A priest holds a rosary behind his back, silently praying where the early Christians once celebrated mass; hands reaching out to touch age-old rocks where martyrs were once laid to rest; ancient symbols of Christianity carved into the walls from a time when Christianity was young.
These images marked the Synod on Synodality’s pilgrimage through the catacombs on October 12.
The pilgrimage began in a basilica built upon St. Sebastian’s burial place, where participants joined in prayerfully chanting the Adsumus Sancte Spiritus. The prayer, which hearkens back to the Second Vatican Council, means “We stand before You, Holy Spirit.”
A marble statue of Saint Sebastian rests in a side altar, pierced by three golden arrows. Votive candles echo the whispered prayers of past pilgrims. An intricate and colorful ceiling depicts the scene of Saint Sebastian’s martyrdom in a three dimensional relief.
“According to tradition, in the 3rd century, in this place the remains of the Apostles Peter and Paul were kept to save them during persecution: the church is founded on the faith of the apostles,” Cardinal Jean-Claude Hollerich said in the invitation of the service. “For the faith the martyrs gave their lives, in the same faith we too live the synodal path to proclaim the Gospel of Jesus today.”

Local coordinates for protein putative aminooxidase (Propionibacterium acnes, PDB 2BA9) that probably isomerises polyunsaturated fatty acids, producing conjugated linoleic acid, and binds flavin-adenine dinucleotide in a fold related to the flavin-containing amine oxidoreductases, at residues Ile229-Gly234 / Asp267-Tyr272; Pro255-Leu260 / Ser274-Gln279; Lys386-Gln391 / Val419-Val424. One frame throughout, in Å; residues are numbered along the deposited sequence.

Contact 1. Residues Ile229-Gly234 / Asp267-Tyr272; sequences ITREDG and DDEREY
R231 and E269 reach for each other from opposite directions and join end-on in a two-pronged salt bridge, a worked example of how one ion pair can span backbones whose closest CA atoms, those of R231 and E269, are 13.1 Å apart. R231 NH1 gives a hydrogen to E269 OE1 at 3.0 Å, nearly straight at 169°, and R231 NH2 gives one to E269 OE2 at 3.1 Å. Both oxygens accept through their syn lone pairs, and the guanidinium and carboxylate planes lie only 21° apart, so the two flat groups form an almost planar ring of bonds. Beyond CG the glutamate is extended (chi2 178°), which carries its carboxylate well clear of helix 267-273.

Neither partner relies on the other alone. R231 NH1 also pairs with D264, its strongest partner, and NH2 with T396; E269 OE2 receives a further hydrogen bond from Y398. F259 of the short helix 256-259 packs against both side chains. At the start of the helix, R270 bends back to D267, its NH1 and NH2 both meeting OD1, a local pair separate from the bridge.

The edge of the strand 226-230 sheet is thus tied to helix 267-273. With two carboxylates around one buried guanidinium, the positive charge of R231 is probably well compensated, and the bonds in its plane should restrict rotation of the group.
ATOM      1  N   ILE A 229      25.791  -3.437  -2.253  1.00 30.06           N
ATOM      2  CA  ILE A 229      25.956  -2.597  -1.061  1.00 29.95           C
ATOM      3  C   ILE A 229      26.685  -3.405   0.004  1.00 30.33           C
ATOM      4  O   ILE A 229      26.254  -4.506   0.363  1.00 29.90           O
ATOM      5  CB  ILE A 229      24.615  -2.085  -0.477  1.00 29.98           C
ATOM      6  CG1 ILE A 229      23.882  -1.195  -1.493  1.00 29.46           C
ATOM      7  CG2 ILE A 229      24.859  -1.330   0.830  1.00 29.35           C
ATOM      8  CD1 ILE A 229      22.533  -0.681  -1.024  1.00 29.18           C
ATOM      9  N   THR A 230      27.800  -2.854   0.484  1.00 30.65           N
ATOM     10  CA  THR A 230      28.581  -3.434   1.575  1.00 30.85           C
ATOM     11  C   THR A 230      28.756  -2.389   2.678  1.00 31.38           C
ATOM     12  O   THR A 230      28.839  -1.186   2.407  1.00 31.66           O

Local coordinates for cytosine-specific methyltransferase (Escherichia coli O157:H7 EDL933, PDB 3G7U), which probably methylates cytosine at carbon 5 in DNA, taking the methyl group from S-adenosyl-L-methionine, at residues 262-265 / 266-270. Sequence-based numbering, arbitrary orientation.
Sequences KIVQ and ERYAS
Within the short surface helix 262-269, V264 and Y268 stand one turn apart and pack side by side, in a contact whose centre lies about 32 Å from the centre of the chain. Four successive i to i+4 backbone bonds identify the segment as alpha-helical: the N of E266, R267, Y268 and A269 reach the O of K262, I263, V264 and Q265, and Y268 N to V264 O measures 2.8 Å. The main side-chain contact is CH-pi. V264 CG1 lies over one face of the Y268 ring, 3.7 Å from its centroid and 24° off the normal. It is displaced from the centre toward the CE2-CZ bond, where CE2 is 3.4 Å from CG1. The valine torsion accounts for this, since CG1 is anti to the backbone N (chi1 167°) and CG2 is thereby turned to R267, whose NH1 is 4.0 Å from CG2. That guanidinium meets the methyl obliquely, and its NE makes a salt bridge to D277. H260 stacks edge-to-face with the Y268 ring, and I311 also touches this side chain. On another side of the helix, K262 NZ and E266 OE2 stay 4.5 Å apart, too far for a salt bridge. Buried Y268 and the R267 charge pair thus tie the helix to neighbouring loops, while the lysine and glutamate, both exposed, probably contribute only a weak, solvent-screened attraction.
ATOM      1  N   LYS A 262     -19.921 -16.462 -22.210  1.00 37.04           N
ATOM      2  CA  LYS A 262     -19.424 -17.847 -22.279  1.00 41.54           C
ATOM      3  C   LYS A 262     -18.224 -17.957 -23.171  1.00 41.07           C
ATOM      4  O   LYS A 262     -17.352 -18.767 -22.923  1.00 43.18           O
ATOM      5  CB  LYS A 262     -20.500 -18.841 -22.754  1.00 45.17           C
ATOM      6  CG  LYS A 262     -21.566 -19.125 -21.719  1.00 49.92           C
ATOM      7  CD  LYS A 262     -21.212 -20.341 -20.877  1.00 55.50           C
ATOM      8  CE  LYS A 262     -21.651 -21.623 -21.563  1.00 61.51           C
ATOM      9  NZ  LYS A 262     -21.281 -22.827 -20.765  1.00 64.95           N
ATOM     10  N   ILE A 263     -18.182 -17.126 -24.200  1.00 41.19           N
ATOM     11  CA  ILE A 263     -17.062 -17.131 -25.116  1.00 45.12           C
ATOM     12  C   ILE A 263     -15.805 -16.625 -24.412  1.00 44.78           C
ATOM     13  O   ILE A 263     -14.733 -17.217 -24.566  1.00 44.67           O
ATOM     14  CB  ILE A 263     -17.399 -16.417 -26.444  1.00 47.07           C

“At the beginning of our pilgrimage we recall the synodal path we are living. The places we will encounter on our journey remind us of the radical nature of following the Lord and strengthen our communion with those ‘who have gone before us marked with the sign of faith,’ up to the gift of life.”
The group of more than 300 pilgrims then sang the Confitemini Domino, quoniam bonus, “O give thanks unto the Lord,” before processing on from the sunny October day to a cool descent into the catacombs.
The walls of the catacombs are lined with symbols and frescos left by the early Christians. According to the guide, the letters of the Greek word for fish, Ikthys, formed an acronym that subtly communicated the key teaching of Christianity: “Jesus Christ, Son of God, Savior,” while figures with hands raised in prayer, in the orans position, signified that they were in heaven with God.
Early Christians would also depict the crucifixion with an image of the sacrifice of Isaac, likely because Romans were still crucifying people at that point, the guide explained.
Though the shelf-like tombs were once full, the remains were gradually moved into a more secure area of the catacombs to prevent visitors from taking relics, or souvenirs, home with them. The graves themselves form a strange texture as they were carved into solidified volcanic rock known as tuff, with bits of reddish, crumbling rock lining the narrow pathway.
A marble sculpture of St. Cecilia, with her head covered in a burial cloth and twisted away, serves as a jarring yet peaceful reminder of the sacrifices the martyrs made. Nearby, a fresco of the face of Christ and an orans figure painted on the rock wall have crumbled in some places—but Christ’s stare is still piercing.